Hi - I'm a UK-based photographer who started out 45+ years ago as a lover of landscapes, inspired by my love of outdoor pursuits: skiing, walking and climbing. Now retired, I seldom leave home without a camera and I find images in unexpected places and from different genres. I work on the premise that Photography is Art and that creativity is dependent on the cultivation of 'A Seeing Eye'. I'm not averse to manipulating images to produce derivatives that may sometimes be far removed from the original.
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16 Responses to Oak Leaves

  1. Sue says:

    That shows dedication, concentration, problem solving and sheer tenacity! Nicely done, Andy 😊

  2. paula graham says:

    Kept you occupied for a while! Nice result.

  3. Chillbrook says:

    A lovey panel Andy. I like this project very much!

  4. What a great project. You’re right I would have thought that this was easy but to get it right it takes lots of pre-planning and of course a great eye. Awesome job.

    • LensScaper says:

      Thanks Edith. It’s been an interesting journey of discovery – I’m actually already looking forward to next Autumn when I will have a very clear idea of how to re-start this project with all (or most) of the potential problems already solved.

  5. shoreacres says:

    This is even more attractive than I’d imagined it would be. The deliberateness of your approach is interesting. After looking at the panel for a time, your comment about scale made sense. I do like the way the individual images feel balanced, even though the leaves obviously are of different sizes.

    I’m not sure about the central image, myself. It feels a little heavy to me, but I’m not sure what I’d do with it. I toyed with all sorts of things in my mind: a group of red leaves, empty twigs, even a closeup of nothing but tree bark. It will be fun to see how you develop these, and turn more bits of autumn into art.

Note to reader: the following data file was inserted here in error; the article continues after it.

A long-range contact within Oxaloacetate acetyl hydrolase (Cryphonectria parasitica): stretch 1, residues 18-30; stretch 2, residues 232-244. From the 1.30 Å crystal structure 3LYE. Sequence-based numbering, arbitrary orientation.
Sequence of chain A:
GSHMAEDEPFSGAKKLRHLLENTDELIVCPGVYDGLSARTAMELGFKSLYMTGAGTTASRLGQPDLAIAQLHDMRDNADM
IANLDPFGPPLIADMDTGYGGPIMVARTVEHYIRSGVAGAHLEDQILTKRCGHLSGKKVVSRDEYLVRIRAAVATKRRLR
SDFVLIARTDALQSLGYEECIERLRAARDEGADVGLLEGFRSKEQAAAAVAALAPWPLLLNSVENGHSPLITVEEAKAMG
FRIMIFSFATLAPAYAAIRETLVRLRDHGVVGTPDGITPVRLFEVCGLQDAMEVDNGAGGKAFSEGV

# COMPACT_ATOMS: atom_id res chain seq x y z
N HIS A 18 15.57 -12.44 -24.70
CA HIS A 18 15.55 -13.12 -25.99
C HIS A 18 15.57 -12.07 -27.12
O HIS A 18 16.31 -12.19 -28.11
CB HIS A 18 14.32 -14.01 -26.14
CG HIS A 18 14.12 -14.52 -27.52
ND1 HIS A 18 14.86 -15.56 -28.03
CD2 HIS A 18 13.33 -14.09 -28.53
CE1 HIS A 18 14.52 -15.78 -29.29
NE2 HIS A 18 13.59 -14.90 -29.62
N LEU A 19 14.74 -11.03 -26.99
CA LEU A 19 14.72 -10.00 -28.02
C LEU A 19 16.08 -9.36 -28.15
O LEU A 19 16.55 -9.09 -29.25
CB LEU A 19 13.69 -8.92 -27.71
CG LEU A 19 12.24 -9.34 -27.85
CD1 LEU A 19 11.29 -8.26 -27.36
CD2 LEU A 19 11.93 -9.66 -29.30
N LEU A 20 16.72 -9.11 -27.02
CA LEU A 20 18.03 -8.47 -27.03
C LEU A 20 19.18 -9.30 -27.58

• LensScaper says:

      Thank you Linda. Deciding which leaves to post and how to arrange them was something I thought about a lot. I eventually decided to start top left with the greenest and end up with the most decayed/brown leaves at the bottom right – a gradation of colour, which is what happens in Autumn as the leaves turn brown. I’m not happy with the central image. You are right, it’s too much like a mound of leaves, it needs to be more artistic I think

  6. Jane Lurie says:

    What and interesting idea and presentation, Andy. I am fascinated by leaves. Beautifully done.

    • LensScaper says:

      Thank you so much Jane. Leaves are so often taken for granted but when you collect a few and look at them, or scan the ground in Autun you begin to realise how beautiful they are. It’s a foggy start to the day here but the colours of the beech leaves are stunning – colour is still developing.

  7. Lignum Draco says:

    Interesting project. The stem of each leaf is to the bottom left corner. Was this deliberate?

    • LensScaper says:

      Yes, I felt there needed to be some coherence in this panel and that could be achieved by orientating all the leaves in the same way. It’s a project that is still developing in my mind as well as on screen.

  8. Pingback: Collages | LensScaper